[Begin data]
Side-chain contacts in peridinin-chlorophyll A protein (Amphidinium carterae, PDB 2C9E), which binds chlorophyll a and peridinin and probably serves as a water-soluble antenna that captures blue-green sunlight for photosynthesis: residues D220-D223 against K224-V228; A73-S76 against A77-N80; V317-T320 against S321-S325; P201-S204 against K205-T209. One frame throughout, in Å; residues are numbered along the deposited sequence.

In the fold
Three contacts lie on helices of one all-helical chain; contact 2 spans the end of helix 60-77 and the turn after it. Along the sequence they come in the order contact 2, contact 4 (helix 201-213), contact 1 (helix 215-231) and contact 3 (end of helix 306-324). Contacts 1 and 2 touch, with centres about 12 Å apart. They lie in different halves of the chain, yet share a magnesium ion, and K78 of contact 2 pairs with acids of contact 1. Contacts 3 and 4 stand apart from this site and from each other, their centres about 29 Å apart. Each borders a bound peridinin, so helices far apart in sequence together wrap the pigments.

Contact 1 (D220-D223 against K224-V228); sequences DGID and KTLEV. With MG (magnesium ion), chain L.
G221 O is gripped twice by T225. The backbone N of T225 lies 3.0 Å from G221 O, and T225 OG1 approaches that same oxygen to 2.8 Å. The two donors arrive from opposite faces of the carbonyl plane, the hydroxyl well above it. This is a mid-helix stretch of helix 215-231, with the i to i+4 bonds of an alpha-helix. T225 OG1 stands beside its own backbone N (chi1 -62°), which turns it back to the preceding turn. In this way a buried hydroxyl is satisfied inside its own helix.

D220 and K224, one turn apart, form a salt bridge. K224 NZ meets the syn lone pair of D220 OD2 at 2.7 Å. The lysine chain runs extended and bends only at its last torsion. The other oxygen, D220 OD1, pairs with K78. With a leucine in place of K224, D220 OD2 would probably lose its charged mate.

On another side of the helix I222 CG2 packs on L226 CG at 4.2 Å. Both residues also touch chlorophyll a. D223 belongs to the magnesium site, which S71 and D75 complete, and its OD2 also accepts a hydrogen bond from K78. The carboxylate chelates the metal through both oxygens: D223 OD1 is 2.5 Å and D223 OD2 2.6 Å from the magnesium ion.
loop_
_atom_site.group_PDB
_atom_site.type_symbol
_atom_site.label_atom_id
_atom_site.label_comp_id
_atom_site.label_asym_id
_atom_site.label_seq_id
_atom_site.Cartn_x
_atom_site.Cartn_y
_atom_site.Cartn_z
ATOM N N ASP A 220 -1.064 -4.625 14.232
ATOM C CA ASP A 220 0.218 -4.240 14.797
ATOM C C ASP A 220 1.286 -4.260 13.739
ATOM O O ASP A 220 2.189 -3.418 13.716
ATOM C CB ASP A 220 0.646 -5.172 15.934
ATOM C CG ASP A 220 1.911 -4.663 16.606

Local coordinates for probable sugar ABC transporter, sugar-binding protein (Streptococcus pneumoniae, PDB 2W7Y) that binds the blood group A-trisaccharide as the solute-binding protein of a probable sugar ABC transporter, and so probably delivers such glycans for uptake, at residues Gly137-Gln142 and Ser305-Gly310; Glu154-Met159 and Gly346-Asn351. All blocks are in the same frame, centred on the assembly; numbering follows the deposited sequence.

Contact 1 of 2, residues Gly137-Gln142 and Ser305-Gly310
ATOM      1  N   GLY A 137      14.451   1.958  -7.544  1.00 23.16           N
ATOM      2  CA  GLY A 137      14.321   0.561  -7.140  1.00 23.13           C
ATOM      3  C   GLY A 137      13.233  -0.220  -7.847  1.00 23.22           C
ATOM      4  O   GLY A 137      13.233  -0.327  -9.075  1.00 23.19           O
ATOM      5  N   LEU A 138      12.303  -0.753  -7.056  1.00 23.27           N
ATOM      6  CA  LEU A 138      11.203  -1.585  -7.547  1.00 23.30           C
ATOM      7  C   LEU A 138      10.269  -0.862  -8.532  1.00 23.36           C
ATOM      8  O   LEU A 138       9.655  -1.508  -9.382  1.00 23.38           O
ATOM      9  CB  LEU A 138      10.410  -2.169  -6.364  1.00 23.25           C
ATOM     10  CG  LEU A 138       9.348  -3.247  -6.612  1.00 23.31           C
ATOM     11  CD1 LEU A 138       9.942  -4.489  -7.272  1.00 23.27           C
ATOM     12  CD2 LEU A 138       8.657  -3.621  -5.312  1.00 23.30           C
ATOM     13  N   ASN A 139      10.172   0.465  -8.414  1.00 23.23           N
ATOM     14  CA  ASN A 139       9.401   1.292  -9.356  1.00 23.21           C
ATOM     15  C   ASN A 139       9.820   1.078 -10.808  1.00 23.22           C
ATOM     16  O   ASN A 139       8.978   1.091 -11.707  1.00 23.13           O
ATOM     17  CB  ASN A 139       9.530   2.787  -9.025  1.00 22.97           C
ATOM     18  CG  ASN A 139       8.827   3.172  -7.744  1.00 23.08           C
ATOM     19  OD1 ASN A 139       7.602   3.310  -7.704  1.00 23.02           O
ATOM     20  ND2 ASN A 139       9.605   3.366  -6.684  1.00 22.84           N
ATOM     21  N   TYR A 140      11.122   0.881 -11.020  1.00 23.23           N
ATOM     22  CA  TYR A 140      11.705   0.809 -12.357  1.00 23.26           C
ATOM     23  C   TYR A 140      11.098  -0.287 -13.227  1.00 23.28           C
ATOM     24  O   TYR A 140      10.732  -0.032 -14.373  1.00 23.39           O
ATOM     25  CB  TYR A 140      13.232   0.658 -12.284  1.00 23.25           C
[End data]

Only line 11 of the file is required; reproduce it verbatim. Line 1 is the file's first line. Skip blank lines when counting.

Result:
_atom_site.label_atom_id